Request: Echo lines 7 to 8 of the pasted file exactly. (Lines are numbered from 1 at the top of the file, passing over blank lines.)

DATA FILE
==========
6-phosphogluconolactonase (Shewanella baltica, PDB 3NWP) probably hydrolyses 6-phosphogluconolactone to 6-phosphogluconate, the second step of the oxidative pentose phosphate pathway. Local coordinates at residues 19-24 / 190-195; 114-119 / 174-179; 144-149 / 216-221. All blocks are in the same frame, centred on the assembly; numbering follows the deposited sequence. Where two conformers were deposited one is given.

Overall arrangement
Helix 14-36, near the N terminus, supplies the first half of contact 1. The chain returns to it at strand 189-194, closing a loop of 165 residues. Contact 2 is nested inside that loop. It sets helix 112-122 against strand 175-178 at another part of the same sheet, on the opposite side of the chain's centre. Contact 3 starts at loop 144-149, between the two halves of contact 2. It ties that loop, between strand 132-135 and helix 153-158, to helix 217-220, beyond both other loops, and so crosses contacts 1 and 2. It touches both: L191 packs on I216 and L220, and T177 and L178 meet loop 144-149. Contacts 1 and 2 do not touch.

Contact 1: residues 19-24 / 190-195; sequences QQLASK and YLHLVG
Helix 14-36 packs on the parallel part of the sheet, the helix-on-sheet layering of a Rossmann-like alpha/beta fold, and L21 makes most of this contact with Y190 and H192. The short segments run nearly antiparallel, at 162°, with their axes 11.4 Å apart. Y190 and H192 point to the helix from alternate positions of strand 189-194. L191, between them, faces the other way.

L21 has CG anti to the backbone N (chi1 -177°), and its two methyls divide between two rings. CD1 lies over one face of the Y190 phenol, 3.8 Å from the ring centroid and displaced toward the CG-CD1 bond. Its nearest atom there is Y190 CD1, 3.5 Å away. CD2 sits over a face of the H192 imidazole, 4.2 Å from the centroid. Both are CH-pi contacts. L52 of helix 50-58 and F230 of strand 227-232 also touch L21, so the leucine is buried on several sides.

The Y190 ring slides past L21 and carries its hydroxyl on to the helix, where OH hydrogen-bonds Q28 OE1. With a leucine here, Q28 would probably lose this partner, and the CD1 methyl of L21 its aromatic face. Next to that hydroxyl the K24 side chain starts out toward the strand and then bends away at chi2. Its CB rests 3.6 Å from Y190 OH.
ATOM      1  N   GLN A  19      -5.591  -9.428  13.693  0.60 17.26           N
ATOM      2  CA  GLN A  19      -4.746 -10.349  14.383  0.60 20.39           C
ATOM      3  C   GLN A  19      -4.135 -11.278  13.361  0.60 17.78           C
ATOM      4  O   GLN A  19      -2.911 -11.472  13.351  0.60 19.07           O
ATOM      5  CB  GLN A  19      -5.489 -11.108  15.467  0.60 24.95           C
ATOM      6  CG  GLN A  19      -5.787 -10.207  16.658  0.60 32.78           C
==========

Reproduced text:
The Y190 ring slides past L21 and carries its hydroxyl on to the helix, where OH hydrogen-bonds Q28 OE1. With a leucine here, Q28 would probably lose this partner, and the CD1 methyl of L21 its aromatic face. Next to that hydroxyl the K24 side chain starts out toward the strand and then bends away at chi2. Its CB rests 3.6 Å from Y190 OH.
ATOM      1  N   GLN A  19      -5.591  -9.428  13.693  0.60 17.26           N